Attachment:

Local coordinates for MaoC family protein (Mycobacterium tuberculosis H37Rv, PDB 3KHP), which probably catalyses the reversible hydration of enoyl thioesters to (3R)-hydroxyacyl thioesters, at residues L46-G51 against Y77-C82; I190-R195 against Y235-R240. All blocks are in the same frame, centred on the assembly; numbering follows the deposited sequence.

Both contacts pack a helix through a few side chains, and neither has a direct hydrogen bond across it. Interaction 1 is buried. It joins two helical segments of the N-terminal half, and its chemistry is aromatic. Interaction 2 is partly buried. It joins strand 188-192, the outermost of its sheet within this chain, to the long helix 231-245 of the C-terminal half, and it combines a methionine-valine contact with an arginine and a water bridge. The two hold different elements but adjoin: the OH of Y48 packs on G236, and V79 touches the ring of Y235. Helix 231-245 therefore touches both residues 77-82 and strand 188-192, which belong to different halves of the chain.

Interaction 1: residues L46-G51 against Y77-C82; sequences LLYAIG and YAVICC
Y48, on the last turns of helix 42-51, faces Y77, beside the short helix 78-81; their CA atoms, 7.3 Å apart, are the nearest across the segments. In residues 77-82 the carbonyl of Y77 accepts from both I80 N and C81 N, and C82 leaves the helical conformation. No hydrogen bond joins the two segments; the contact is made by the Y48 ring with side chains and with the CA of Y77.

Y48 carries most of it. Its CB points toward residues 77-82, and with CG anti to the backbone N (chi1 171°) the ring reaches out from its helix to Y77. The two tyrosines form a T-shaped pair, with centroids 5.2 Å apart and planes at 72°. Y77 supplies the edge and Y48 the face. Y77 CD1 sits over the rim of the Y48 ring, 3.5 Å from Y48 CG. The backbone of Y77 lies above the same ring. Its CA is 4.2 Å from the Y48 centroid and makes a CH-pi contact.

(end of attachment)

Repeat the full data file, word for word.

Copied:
Local coordinates for MaoC family protein (Mycobacterium tuberculosis H37Rv, PDB 3KHP), which probably catalyses the reversible hydration of enoyl thioesters to (3R)-hydroxyacyl thioesters, at residues L46-G51 against Y77-C82; I190-R195 against Y235-R240. All blocks are in the same frame, centred on the assembly; numbering follows the deposited sequence.

Both contacts pack a helix through a few side chains, and neither has a direct hydrogen bond across it. Interaction 1 is buried. It joins two helical segments of the N-terminal half, and its chemistry is aromatic. Interaction 2 is partly buried. It joins strand 188-192, the outermost of its sheet within this chain, to the long helix 231-245 of the C-terminal half, and it combines a methionine-valine contact with an arginine and a water bridge. The two hold different elements but adjoin: the OH of Y48 packs on G236, and V79 touches the ring of Y235. Helix 231-245 therefore touches both residues 77-82 and strand 188-192, which belong to different halves of the chain.

Interaction 1: residues L46-G51 against Y77-C82; sequences LLYAIG and YAVICC
Y48, on the last turns of helix 42-51, faces Y77, beside the short helix 78-81; their CA atoms, 7.3 Å apart, are the nearest across the segments. In residues 77-82 the carbonyl of Y77 accepts from both I80 N and C81 N, and C82 leaves the helical conformation. No hydrogen bond joins the two segments; the contact is made by the Y48 ring with side chains and with the CA of Y77.

Y48 carries most of it. Its CB points toward residues 77-82, and with CG anti to the backbone N (chi1 171°) the ring reaches out from its helix to Y77. The two tyrosines form a T-shaped pair, with centroids 5.2 Å apart and planes at 72°. Y77 supplies the edge and Y48 the face. Y77 CD1 sits over the rim of the Y48 ring, 3.5 Å from Y48 CG. The backbone of Y77 lies above the same ring. Its CA is 4.2 Å from the Y48 centroid and makes a CH-pi contact.